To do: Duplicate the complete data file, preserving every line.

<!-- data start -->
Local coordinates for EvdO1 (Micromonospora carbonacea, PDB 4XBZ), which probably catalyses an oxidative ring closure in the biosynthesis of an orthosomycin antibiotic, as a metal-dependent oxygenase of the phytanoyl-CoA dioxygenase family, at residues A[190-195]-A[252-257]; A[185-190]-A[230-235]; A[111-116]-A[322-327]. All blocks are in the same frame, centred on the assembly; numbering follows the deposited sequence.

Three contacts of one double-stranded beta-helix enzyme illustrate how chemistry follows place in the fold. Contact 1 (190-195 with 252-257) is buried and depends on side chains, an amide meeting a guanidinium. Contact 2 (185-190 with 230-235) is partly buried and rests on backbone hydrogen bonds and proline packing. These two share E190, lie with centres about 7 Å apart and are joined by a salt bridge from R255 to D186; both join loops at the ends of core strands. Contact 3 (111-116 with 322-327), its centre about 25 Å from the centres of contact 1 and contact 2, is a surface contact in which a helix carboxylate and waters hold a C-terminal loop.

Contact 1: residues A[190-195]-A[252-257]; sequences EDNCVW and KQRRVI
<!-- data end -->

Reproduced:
Local coordinates for EvdO1 (Micromonospora carbonacea, PDB 4XBZ), which probably catalyses an oxidative ring closure in the biosynthesis of an orthosomycin antibiotic, as a metal-dependent oxygenase of the phytanoyl-CoA dioxygenase family, at residues A[190-195]-A[252-257]; A[185-190]-A[230-235]; A[111-116]-A[322-327]. All blocks are in the same frame, centred on the assembly; numbering follows the deposited sequence.

Three contacts of one double-stranded beta-helix enzyme illustrate how chemistry follows place in the fold. Contact 1 (190-195 with 252-257) is buried and depends on side chains, an amide meeting a guanidinium. Contact 2 (185-190 with 230-235) is partly buried and rests on backbone hydrogen bonds and proline packing. These two share E190, lie with centres about 7 Å apart and are joined by a salt bridge from R255 to D186; both join loops at the ends of core strands. Contact 3 (111-116 with 322-327), its centre about 25 Å from the centres of contact 1 and contact 2, is a surface contact in which a helix carboxylate and waters hold a C-terminal loop.

Contact 1: residues A[190-195]-A[252-257]; sequences EDNCVW and KQRRVI